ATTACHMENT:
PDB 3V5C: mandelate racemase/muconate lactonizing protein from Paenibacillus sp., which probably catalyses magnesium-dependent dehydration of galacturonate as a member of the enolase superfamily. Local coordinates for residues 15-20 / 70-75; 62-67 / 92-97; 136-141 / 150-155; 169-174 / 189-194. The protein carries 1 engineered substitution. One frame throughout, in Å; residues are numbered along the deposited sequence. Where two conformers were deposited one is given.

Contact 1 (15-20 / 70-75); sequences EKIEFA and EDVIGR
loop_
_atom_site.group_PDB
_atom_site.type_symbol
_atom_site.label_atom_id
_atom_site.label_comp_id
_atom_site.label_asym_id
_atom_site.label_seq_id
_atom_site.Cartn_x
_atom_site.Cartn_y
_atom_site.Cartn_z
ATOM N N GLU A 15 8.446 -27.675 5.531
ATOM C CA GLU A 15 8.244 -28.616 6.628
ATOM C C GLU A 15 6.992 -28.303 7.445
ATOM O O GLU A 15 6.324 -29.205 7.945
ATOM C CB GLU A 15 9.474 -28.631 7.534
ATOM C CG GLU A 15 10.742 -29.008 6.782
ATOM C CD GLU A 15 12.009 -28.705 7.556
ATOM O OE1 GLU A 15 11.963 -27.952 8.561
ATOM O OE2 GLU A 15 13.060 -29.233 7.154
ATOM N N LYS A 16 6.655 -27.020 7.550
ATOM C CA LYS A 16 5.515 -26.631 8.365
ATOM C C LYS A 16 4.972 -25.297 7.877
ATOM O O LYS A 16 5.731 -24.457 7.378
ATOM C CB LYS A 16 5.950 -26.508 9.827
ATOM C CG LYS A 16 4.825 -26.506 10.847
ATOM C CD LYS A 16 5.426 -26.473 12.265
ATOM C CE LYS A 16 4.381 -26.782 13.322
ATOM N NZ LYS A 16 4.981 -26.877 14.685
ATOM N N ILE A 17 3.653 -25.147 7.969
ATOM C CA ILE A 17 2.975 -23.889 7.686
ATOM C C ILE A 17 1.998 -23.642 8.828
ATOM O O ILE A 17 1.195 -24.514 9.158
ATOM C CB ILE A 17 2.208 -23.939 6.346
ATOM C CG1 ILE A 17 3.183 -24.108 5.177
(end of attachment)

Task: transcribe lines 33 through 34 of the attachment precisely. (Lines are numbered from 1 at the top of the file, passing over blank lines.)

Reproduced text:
ATOM C C ILE A 17 1.998 -23.642 8.828
ATOM O O ILE A 17 1.195 -24.514 9.158